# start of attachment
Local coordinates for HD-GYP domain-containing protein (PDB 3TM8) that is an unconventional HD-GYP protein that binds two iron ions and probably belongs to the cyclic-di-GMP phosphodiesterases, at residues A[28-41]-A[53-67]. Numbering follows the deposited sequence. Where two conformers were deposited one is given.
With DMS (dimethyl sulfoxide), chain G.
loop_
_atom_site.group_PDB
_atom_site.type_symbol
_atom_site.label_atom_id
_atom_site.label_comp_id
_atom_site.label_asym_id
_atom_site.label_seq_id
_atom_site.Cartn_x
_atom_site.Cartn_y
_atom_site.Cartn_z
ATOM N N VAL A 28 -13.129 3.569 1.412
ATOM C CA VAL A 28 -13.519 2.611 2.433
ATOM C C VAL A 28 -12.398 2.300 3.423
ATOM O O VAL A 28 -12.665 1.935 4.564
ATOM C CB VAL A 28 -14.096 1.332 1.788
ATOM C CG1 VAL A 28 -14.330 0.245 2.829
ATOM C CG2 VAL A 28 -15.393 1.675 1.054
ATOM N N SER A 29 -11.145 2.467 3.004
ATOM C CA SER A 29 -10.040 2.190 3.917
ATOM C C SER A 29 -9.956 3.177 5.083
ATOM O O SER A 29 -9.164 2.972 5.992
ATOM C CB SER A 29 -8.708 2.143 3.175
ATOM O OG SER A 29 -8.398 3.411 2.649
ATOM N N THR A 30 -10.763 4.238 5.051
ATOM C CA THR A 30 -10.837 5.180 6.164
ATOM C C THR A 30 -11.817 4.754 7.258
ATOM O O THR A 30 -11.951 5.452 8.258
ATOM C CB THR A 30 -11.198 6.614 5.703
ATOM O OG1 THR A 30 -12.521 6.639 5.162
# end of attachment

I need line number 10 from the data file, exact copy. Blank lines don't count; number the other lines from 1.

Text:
_atom_site.Cartn_x